Healthy Living

Teen Celiac Disease Patient Starts a Kosher Gluten-Free Food Bank

Teen Celiac Disease Patient Starts a Kosher Gluten-Free Food Bank

Photo: Bonnie Shwartzbaum, director of the JSC Kosher Food Bank, and Aaron Kredi. Source: Miami Herald

Celiac disease is a type of autoimmune disease that interferes with the absorption of nutrients while also damaging the small intestines. People with this disease cannot tolerate gluten, which is a nutrient not only found in a lot of the food found in the supermarket, but also commonly used in different medications, stamp and envelope adhesives, beauty products and vitamins.

When an individual with celiac disease uses products or eats food that contains gluten, their immune system responds by destroying the villi in the small intestines. The disease also has a wide variety of symptoms that often mimic the symptoms of other diseases, which makes it hard for doctors to diagnose.

So far, the only recommended treatment for celiac disease is going on a strict gluten-free diet, however, this diet can bring many challenges for celiac patients. Their options are also very limited, and those with celiac have to be very careful in what they buy and consume.

The importance of a gluten-free diet with celiac disease patients

For many people, the benefits and advantages of gluten-free food translates to having a healthy lifestyle (which is why there is a growing trend for this disease). On the other hand, individuals with celiac disease find the benefits of this diet to be life-sustaining.

These products are vital to individuals who are struggling with this particular autoimmune and inflammatory disease. In celiac, the immune system cannot recognize the gluten within the consumed grain, which is why it attacks the intestine and causes severe damage to the villi. Individuals who are not aware that their bodies are sensitive to gluten may also be suffering from a loss in nutrients.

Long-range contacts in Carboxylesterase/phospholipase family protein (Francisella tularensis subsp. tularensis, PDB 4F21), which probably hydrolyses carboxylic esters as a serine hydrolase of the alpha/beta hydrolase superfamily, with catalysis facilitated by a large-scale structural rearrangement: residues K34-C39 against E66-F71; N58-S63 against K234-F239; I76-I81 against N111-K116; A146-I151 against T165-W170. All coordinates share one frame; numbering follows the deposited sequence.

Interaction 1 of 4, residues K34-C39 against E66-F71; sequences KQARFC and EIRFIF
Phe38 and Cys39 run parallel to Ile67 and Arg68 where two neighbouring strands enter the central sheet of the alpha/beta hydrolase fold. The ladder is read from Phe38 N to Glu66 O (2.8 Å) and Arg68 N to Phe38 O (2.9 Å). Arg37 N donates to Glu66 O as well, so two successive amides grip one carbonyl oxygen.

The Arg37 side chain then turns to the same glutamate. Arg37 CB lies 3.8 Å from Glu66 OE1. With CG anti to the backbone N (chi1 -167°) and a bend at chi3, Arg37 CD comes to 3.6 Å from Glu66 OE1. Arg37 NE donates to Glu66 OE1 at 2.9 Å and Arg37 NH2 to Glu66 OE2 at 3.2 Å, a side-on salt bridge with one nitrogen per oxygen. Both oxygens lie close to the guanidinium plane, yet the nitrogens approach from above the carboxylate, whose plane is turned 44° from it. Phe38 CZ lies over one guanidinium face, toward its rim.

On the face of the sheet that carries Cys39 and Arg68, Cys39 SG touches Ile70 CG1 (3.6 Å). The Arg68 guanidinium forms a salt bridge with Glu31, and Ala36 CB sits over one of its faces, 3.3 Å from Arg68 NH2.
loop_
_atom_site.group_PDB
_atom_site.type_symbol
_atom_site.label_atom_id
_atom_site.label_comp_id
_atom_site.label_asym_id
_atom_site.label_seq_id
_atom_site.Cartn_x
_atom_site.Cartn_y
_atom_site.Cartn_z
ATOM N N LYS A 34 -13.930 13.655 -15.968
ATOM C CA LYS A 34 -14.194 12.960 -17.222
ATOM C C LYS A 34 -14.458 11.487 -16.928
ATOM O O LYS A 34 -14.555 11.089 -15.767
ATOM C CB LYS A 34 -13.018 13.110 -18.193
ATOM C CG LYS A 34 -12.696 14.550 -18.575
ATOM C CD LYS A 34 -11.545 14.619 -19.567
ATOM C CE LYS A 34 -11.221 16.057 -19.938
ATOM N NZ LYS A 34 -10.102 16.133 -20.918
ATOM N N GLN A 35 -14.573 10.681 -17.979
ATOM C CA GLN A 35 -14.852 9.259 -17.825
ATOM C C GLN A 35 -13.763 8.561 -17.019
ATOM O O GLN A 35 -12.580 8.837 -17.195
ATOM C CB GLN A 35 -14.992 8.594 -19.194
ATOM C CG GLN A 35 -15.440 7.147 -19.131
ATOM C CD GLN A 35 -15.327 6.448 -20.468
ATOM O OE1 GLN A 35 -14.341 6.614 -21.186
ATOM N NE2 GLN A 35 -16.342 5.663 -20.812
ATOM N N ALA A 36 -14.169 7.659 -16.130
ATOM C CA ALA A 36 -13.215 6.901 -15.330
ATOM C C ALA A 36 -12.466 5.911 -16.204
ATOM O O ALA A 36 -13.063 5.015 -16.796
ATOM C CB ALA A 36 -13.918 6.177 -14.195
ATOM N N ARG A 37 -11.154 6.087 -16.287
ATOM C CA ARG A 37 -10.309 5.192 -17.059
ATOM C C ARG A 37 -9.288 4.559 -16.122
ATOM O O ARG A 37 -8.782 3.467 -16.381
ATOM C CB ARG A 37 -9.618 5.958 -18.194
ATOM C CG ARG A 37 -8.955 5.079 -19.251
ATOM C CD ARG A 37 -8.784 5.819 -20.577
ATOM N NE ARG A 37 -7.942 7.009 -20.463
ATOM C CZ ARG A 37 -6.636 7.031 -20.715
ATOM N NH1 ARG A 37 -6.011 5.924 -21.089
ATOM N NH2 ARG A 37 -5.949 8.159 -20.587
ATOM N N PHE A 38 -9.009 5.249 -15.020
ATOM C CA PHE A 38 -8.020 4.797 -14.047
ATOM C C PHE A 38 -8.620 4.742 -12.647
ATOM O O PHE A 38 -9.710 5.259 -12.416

Because of the upsurge of those on gluten-free diets, food manufacturers have responded with developing products that are gluten-free. Even when there are a lot more options for patients than there were before, patients still have to worry about cross-contamination with these products. Also, gluten-free food is expensive. Many patients do not have the same access as others, which makes it even more difficult for patients who need to be on this diet for their well-being. But, what about those who are gluten-free and in need of Kosher gluten-free food? It may be a surprise to some, but there isn't much available for those in need of both, especially if they cannot afford it.

This is where Aaron Kredi comes in.

Meet Aaron Kredi

In 2007, Aaron Kredi, a Miami resident, was diagnosed with celiac disease when he was only seven years old. Since then, Kredi has spent several hours helping patients, mostly young children living in Florida, know the reasons why they should be on a gluten-free diet while having celiac disease.